Wednesday, April 8, 2009

I am a material girl

Yesterday we stopped at the local fabric store and they have flannel! Only in two prints, one light blue and one light pink, but I was excited to find it at all. It's called viyella. Since I use flannel for backing baby quilts, pink and blue will suffice. I picked up a meter and a half of the blue for the blue/green baby quilt I want to start soon. There's just something about the feel and smell of new fabric ☺ I know some women get excited about buying new clothes or shoes or accessories. For me it's books and fabric!

I miss being able to get right up to the fabric and look at it and touch it and carry it around to compare with other fabrics, because here it's all on shelves BEHIND the counter requiring that you ask for it. I wonder how it is in other countries? Sarah, in Indonesia do they have fabric stores and do they keep the material out where you can touch it? What's it like in Portugal, Lara? Anyone else reading from other places and want to add what it's like where you live?

Thanks to all who encouraged me yesterday. I'm not feeling so badly about only getting two words in the Spanish exercise the other day. The hubby only knew four the first time through, and my SIL (who taught Spanish at the university level) six. We won't talk about how they could have figured out the remainder on a second run while I only had two words after listening again and again and again for over an hour.

Today I did two more listening exercises online and did MUCH better. On the first I missed one word -- well, actually only a letter, I wasn't hearing the "o" on the end of a word -- and all CORRECT on the second. Woot! These were movie trailers with more than one person speaking in each, so that makes me feel doubly good ☺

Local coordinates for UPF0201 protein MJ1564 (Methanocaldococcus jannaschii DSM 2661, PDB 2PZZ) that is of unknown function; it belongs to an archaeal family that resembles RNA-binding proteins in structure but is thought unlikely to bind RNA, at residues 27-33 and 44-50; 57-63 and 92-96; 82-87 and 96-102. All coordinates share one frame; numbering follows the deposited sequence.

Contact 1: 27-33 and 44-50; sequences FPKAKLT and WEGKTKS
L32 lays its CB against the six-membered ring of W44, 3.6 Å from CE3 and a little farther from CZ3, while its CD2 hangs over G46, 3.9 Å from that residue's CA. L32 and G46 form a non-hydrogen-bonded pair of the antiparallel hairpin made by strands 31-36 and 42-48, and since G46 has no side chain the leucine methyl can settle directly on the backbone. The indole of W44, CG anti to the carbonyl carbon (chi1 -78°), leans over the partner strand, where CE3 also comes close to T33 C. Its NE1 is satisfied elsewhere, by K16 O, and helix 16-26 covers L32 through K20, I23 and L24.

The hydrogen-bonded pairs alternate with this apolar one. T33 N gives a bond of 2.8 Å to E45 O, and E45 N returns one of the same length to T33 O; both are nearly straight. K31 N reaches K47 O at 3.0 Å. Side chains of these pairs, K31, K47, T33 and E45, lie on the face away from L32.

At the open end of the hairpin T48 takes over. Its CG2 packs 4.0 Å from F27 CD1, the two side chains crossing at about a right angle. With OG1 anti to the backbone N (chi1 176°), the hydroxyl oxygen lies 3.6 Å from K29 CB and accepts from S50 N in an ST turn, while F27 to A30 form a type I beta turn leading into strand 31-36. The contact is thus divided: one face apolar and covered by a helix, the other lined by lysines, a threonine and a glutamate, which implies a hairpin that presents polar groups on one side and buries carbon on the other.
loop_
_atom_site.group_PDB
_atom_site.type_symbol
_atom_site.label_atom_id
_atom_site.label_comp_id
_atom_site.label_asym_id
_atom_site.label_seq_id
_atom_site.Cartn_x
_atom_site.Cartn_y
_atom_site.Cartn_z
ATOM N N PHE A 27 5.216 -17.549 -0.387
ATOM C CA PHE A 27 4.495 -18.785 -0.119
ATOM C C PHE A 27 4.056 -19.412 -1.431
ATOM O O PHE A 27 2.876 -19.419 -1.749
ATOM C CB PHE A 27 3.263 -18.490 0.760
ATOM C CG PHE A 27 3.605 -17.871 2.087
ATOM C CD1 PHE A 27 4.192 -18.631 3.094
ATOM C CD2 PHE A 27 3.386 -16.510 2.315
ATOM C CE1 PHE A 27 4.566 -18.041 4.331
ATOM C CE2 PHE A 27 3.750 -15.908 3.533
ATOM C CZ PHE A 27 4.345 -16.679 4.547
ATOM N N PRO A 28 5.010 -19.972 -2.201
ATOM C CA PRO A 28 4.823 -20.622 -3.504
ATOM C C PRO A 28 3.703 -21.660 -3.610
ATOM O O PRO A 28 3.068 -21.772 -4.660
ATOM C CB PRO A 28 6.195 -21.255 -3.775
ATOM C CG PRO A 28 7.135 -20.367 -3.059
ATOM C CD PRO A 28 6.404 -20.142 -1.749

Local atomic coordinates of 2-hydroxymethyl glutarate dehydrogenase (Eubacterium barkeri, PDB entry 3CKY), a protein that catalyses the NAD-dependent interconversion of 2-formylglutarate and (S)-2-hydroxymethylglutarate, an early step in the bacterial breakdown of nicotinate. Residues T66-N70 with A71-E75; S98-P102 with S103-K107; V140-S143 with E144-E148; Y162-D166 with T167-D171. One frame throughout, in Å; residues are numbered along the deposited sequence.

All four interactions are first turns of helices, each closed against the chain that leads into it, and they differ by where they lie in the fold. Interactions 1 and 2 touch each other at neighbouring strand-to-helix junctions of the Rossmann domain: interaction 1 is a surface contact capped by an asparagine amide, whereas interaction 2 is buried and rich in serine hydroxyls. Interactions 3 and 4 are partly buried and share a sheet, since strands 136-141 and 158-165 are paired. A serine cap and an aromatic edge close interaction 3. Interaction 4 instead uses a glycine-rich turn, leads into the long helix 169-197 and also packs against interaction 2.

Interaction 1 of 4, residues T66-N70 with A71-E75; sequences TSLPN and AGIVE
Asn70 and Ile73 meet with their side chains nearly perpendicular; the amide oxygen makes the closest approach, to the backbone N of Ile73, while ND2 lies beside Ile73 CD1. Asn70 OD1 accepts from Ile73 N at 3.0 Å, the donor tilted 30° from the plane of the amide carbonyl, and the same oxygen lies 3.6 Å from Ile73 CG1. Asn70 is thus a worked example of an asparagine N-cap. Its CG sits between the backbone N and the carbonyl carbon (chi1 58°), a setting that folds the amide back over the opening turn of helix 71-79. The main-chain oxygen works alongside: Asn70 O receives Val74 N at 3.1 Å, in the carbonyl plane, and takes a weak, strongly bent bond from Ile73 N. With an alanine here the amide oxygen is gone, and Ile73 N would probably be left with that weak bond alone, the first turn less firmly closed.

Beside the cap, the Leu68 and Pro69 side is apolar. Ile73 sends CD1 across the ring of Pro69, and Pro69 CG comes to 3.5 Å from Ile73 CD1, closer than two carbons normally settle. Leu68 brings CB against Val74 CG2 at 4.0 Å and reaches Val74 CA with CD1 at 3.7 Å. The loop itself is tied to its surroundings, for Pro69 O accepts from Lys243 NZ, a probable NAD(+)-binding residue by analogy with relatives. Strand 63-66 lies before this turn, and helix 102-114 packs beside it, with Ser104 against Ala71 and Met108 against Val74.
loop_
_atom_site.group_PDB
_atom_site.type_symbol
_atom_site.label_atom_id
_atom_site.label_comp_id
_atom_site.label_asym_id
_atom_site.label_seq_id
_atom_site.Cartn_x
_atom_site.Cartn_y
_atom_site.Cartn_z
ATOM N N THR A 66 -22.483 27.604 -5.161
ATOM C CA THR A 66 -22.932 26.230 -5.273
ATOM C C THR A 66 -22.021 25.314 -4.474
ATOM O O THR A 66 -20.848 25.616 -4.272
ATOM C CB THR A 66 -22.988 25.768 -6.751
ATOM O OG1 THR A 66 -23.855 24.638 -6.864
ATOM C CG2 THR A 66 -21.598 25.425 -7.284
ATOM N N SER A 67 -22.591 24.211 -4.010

Time to get back to Spanish. I haven't gone through my vocabulary cards yet today. I did add some to the pile, though, while reading a blog post by an Argentine quilter. All the quilters I've found online are in Buenos Aires. Would sure be nice to find someone in Carlos Paz, or even Cordoba which is 1/2 hour away. I think I just might have to talk some of my new friends into becoming quilters ☺


Anonymous said...

From Roz: I read your blog often but can not figure out how to comment. Maybe this will go through. Anyway...I heard somewhere from a mission that they used quilting as an outreach. I think it was in England. Many women come together like an old fashion quilting bee and they discussed the Bible and other family topics.

sara said...

I am so glad you got some fabric. I can't imagine not being able to touch it! the little things we take for granted!

Mari said...

I don't sew much but I would have a hard time trying to pick out fabric without beling able to see it close up and touch it.

rita said...

Books, fabric, and paper!
My friend Viola made a quilted cardout of paper.
So viyella, you said? I thought it was franela.
And how do you say quilt, quilting, quilter?

Debbie said...

You and me both. Books and fabric are my weaknesses.

Mary Witzl said...

I think a blog that chronicles your language learning progress is interesting; I wish I could spend more time learning Turkish so I could do this too!

If you're doing listening comprehension exercises taken from a movie script, no wonder you find it hard: the language you find in films tends to be highly colloquial and notoriously difficult to understand. So be proud of yourself for getting as much as you did!